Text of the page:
|A bothy in the Scottish Highlands|
Way ahead of the political parties Ramblers Scotland has published its manifesto for next year’s Scottish Parliament elections. There’s lots of good stuff in it on access and conservation but the proposal that’s been attracting attention is one about developing hut trails. Ramblers Scotland says that while there are bothies these rough shelters are not appropriate and don’t offer the facilities many people require (there’s no mention of camping). Instead Ramblers Scotland would like to see long distance trails with simple huts like those in Norway and New Zealand that have wardens and offer facilities such as toilets, mattresses and stoves.
|A self-service hut in Norway|
This is a contentious proposal. Where would these huts be? Along current official long distance routes? Surely not as you can already stay in accommodation along these. On unofficial routes like the Cape Wrath Trail? A hut system would destroy the challenge and nature of that trail. Along new trails? Where would these be? Up in the hills? Through the glens? Overall I think this is an impractical idea that could actually do damage to wild lands.
|Inside a self-service hut in Norway|
I have experience of hut systems in many countries (though not New Zealand where I’ve never been). I’ve spent many nights in Norwegian huts as I used to lead hut-to-hut ski tours there. The simple huts far from anywhere don’t have wardens, except for a few popular huts at peak holiday times, and rely on users respecting them. There are food supplies which you pay for along with the accommodation fee in a box in the hut. ‘Huts’ – the name is inappropriate - with wardens are found on or near roads and railways and are often huge with hundreds of beds. They have all facilities including a meal service. Bunkhouses, hostels and hotels already provide this type of accommodation in Scotland. There may be a case for more of them in some areas but not in the hills.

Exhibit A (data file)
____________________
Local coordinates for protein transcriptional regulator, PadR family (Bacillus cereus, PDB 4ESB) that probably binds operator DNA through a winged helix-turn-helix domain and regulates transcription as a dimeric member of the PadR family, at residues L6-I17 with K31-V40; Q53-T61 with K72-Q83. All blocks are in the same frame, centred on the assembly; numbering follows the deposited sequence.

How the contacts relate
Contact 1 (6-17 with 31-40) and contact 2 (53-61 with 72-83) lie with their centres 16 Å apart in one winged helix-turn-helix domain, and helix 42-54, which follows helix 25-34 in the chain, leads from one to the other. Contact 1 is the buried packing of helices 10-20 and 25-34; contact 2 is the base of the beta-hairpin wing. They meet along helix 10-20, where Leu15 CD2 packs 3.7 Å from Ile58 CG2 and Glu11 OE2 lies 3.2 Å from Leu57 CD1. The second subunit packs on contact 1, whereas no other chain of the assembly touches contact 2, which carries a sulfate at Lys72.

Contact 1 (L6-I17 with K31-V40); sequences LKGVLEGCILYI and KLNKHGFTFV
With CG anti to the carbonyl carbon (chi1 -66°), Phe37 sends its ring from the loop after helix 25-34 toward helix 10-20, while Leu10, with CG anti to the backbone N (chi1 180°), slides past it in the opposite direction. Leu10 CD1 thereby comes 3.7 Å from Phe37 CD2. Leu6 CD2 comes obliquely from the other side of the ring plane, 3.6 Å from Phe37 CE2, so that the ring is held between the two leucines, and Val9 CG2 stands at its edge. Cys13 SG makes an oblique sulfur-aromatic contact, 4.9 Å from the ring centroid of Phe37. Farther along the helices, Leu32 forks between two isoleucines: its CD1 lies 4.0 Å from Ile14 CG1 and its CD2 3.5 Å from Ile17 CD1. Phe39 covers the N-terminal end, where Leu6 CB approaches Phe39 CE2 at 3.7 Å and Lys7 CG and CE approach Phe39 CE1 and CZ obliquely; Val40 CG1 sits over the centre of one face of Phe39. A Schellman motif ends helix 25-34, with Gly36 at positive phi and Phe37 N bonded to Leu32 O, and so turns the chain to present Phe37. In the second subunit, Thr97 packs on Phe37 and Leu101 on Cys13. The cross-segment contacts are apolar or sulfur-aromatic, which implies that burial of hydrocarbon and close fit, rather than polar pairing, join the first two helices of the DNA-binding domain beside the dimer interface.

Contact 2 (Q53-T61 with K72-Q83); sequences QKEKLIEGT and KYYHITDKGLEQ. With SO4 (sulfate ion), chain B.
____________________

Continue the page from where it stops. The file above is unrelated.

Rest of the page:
|Finsehytta in Norway|
One of the joys of the Scottish hills is freedom – freedom to wander at will, freedom to sleep where you want, freedom to plan your own routes. I’ve talked to walkers from countries like Germany and the Netherlands who’ve come to Scotland precisely for those reasons, citing the hut systems in the Alps as off-putting. Scottish mountain traditions are different. We should keep them that way.
A hut system in somewhere as small as Scotland would require rules and regulations and would inevitably place limitations on these freedoms. Many years ago I walked the GR20 long-distance path in Corsica. It’s a superb route but it is controlled. There are huts a day’s walk apart and you have to use these or camp just outside. In Norway, where the wild lands are vast and the people few, it’s easy to wander away from the huts, which are only found in some areas.
|A hut on the GR20 in Corsica|
Popular bothies already have a problem with litter and, occasionally, vandalism. What would happen to huts in the hills? Would they be wardened year round? Locked at times? Who would be responsible if someone turned up in a storm expecting shelter and finding none? Would there be a membership system as in Norway, with keys issued?
In the Appalachian Mountains in the Eastern USA there are many lean-to shelters. In many places hikers are required to use these or else, as in Corsica, camp nearby. There are no wardens and the shelters in popular areas, such as along the Appalachian Trail, have problems with overcrowding, litter and general over-use.
|A lean-to shelter in the White Mountains of New Hampshire|
Huts make hiking easier but take away some of the responsibilities and adventure. I’d hate to see them in the Scottish hills. More accommodation for walkers beside roads and in villages – maybe some of those estate lodges closed for much of the year could be used - would be fine and really would encourage greater economic benefits for local communities, one of Rambler Scotland’s arguments for hut trails, but no huts in the hills please.